Japan's parliament OKs nominations for new BOJ leadership
Kyodo -- Mar 15
Japan's parliament approved on Friday the nominations of Haruhiko Kuroda for Bank of Japan governor and Kikuo Iwata and Hiroshi Nakaso for deputy chiefs, paving the way for further monetary easing to invigorate the deflation-beset economy.
The House of Councillors, the upper house, voted for the government's selection of Asian Development Bank President Kuroda, 68, Gakushuin University professor Iwata, 70, and BOJ Executive Director Nakaso, 59, despite the ruling coalition's lack of a majority in the chamber.
As Kuroda and Iwata, strong proponents of bold credit easing, have pledged to achieve a 2 percent inflation target within two years, criticizing the monetary policy under the present BOJ regime, they are expected to act swiftly after taking office next Wednesday, analysts said.
Defense Minister Itsunori Onodera said Monday the government has identified the country whose submarine was detected while submerged the previous day near Okinawa and will call for such encroachments to cease. (Japan Times )
North Korea has fired its fourth missile in two days despite international condemnation against the tests. Meanwhile, UN chief Ban Ki-moon urged a return to talks on the Korean peninsula to mitigate tensions. (Deutsche Welle )
The number of visitors to the observation deck of Tokyo Skytree, the world's tallest broadcasting tower at 634 meters, reached 6.34 million on Monday, matching the numerals of its height two days before the first anniversary of its opening, according to the operator. (Kyodo )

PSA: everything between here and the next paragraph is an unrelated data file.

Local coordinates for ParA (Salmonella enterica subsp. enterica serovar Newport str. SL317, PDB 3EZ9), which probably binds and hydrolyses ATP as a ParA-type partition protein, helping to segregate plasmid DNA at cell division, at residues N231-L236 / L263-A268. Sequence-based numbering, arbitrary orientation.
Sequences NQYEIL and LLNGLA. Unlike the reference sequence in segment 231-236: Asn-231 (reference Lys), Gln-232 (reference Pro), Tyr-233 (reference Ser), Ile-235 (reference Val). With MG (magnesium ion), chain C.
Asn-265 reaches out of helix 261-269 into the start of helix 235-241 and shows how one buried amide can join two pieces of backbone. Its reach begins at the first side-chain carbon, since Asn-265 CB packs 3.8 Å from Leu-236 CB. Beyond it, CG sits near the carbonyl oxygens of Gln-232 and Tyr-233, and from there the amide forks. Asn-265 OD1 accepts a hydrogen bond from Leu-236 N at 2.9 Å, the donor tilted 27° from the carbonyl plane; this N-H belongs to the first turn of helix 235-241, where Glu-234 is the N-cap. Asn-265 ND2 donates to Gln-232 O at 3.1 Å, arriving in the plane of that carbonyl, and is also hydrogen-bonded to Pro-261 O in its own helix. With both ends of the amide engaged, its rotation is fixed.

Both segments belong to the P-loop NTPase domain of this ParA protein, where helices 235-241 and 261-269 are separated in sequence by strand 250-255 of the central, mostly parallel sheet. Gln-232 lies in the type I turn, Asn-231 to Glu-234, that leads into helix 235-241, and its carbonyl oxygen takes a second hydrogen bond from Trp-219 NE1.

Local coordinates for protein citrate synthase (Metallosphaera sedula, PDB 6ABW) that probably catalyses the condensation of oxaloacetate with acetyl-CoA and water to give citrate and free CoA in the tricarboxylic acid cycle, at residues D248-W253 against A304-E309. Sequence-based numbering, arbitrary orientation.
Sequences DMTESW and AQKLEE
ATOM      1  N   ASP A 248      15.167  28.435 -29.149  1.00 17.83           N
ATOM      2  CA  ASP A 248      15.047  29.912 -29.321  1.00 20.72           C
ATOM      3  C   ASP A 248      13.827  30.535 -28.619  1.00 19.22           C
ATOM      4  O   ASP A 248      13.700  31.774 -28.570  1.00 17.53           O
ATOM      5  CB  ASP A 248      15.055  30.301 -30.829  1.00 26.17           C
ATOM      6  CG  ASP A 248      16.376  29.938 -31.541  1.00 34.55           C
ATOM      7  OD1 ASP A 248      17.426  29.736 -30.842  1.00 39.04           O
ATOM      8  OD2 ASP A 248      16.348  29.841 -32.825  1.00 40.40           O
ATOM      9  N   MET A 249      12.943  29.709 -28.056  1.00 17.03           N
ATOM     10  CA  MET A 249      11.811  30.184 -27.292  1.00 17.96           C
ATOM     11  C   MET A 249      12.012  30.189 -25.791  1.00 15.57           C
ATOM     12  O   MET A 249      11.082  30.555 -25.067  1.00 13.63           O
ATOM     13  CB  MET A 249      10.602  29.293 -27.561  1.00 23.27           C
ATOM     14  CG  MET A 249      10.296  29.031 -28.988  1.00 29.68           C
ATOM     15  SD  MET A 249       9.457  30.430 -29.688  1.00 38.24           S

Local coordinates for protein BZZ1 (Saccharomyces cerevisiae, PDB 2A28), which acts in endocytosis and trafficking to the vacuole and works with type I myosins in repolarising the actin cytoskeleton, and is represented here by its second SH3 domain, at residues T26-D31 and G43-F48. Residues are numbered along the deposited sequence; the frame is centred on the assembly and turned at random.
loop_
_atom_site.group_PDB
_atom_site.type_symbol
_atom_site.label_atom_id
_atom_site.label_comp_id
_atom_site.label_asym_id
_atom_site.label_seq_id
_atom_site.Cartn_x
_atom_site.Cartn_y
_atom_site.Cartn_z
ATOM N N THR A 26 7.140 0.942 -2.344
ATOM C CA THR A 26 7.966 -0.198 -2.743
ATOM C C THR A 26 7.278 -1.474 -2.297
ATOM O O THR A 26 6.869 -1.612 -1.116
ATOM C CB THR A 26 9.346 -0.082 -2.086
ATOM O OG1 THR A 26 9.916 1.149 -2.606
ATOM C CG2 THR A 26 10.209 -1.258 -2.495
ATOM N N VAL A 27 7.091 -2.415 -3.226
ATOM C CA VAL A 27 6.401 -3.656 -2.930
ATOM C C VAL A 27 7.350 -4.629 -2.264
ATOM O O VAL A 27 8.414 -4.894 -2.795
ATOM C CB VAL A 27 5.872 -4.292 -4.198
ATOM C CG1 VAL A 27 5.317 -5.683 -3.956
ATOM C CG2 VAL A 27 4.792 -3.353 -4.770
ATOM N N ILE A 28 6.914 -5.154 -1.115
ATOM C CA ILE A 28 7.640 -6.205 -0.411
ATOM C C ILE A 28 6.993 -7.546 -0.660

Toru Hashimoto, co-head of Nippon Ishin No Kai (Japan Restoration Party), told Shintaro Ishihara, the other co-leader of the Japanese opposition party, on Sunday that he has no intention to withdraw his recent remarks that have triggered outrage both at home and abroad. (Jiji Press )
China's television regulator has ordered a crackdown on dramas about the country's battles with Japan during and before World War Two and demanded they be more serious, state media said on Friday, following viewer complaints about ludicrous storylines. (Reuters )
Shukan Post (May 24) conveys the difficulties experienced by other parts of the adult-entertainment biz in servicing customers from the communist nation.
A deri heru (“delivery health”) call-girl tells the tabloid that she is often requested to arrive at major hotels in the Shinjuku and Ikebukuro entertainment areas of Tokyo by Chinese visitors. (Tokyo Reporter)